The 1960 film which scandalised British critics and all but ended the career of director Michael Powell has been digitally restored for a 50th anniversary release at cinemas and on Blu-ray.
Over the years Peeping Tom has had its reputation was gradually restored with enthusiastic supporters such as Martin Scorsese and is now regarded as a classic of the era.
An unsettling exploration of voyeurism and violence, it is the story of a disturbed photographer (Karl Heinz Boehm) who films women before murdering them in order to study their reactions to death.
Although tame by today’s standards, the film still has a creepy power, placing the audience in the position of the killer.
It is also an interesting study in psychology as the motives of the killer are firmly rooted in his troubled upbringing by a cruel psychologist father (intriguingly played by Powell himself).
It came out the same year as Psycho and has often been compared with Alfred Hitchcock’s landmark film.
Both deal with a disturbed protagonist, feature groundbreaking depictions of violence and make the audience complicit voyeurs to the onscreen action.
The UK press were scandalised by both films, but whereas the US success of Psycho ensured a swift reappraisal and enormous financial success, Powell’s film effectively ended his career.
Elements of the media had harboured suspicions about the innovative films of Powell and his partner Emeric Pressburger, and with Peeping Tom they had a field day, denouncing it as perverted and sick.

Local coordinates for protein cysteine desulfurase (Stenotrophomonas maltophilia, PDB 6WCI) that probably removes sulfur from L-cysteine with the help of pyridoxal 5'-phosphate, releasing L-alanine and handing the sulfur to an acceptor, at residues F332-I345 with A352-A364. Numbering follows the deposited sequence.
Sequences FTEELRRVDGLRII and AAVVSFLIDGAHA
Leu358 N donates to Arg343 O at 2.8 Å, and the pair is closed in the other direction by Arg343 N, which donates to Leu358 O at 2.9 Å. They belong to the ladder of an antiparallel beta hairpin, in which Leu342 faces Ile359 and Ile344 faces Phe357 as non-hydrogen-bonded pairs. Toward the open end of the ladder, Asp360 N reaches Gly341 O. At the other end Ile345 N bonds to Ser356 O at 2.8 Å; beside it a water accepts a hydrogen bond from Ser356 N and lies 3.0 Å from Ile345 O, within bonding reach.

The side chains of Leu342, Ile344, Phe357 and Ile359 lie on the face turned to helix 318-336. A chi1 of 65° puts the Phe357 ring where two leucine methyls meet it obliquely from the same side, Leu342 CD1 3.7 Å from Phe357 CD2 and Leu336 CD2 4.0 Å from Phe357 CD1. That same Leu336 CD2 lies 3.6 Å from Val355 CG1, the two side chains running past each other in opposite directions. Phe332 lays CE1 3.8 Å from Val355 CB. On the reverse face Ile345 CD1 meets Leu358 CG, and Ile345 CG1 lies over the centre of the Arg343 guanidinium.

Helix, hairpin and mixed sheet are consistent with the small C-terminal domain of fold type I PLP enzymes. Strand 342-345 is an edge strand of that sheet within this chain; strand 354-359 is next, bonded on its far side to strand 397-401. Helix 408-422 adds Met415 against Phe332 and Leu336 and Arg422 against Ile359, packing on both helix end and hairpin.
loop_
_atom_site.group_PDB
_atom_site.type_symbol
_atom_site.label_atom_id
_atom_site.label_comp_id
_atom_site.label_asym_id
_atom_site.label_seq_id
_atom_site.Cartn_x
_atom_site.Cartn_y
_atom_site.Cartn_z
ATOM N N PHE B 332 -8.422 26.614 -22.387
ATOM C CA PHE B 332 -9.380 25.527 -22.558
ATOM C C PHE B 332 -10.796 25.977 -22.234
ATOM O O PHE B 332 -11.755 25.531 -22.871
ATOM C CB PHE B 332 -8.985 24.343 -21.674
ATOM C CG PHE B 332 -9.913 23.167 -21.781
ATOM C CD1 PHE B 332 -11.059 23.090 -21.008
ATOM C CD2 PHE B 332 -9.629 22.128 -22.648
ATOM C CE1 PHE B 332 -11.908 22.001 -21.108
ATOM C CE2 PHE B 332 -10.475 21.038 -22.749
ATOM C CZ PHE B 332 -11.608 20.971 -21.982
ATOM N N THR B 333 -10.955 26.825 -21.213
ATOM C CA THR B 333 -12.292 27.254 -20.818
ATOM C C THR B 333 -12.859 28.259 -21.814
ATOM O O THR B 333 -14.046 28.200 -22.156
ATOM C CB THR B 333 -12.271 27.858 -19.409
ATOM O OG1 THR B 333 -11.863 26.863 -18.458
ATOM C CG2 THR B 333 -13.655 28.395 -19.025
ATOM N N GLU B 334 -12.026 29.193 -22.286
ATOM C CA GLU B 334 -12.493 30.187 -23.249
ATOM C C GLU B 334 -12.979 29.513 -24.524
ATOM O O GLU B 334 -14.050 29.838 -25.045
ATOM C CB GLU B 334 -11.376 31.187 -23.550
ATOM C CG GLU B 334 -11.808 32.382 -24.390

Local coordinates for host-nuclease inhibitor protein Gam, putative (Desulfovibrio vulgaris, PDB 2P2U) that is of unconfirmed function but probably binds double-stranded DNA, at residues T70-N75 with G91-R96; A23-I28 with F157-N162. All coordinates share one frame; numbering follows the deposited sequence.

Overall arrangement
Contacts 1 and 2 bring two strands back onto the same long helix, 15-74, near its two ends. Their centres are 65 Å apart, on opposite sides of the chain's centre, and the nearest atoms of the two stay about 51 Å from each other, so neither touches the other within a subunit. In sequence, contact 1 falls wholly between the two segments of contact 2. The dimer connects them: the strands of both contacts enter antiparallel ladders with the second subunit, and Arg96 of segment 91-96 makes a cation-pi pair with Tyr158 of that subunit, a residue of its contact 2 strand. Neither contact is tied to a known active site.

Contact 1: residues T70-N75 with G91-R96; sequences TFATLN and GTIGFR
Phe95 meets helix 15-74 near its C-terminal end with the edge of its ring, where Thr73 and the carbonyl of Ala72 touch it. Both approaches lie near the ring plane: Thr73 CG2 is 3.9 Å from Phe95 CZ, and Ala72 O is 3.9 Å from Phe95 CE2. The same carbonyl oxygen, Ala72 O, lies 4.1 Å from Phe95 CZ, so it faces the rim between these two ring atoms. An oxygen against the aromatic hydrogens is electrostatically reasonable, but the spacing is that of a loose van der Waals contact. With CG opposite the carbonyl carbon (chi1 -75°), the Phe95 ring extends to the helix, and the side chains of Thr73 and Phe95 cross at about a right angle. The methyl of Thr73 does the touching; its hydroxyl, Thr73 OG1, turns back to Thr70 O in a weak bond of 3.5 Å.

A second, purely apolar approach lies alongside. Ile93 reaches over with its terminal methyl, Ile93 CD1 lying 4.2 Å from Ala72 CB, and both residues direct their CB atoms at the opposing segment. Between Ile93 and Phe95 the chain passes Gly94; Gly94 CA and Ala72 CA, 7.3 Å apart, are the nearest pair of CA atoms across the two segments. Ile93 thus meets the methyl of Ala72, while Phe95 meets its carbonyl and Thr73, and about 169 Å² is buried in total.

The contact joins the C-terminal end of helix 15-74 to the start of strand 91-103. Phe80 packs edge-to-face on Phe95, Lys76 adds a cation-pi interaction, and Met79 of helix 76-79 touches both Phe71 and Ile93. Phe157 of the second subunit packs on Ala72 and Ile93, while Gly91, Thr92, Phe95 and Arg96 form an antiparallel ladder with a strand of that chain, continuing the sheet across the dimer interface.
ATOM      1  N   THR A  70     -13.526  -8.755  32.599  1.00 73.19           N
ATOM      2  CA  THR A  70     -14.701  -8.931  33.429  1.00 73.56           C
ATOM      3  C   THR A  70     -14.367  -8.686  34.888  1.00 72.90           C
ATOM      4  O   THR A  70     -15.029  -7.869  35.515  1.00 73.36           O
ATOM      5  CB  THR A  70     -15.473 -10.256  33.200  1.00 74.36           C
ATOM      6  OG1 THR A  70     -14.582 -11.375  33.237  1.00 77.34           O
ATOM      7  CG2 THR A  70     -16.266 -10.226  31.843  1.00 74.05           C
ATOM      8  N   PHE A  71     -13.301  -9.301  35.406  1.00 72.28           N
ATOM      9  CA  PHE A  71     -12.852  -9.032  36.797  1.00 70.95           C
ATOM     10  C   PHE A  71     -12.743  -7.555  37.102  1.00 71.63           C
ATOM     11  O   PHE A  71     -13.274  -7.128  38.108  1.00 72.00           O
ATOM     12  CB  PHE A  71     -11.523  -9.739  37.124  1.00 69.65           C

Fifty years on the film has been digitally restored for release on Blu-ray and will also get a theatrical run at selected UK cinemas.
Recently Martin Scorsese and his regular editor Thelma Schoonmaker attended a screening at BAFTA in London to discuss the film (Powell was Schoonmaker’s late husband).
Scorsese talked about how difficult it was to see the film in New York during the 1960s and its relevance to the modern age:
“No one was sure it existed …it was like a rumour. In our society today, in the era of YouTube and surveillance, it is even more relevant. The morbid urge to gaze needs to be thought about today.”
The extras on the Blu-ray include:
- Introduction by Martin Scorsese
- Interview with Thelma Schoonmaker
- Commentary by Ian Christie
- The Eye of The Beholder (30 mins – Scorsese, Schoonmaker and Christie among others talking about the film)
- The Strange Gaze of Mark Lewis (25 mins) about psychology of protagonist
- Restoration Comparison
- Behind the scenes stills gallery
Peeping Tom is out at selected cinemas from Friday 19th November and on Blu-ray from Monday 22nd November
> Buy Peeping Tom on Blu-ray from Amazon UK
> IMDb entry
> Find out more about Michael Powell at Wikipedia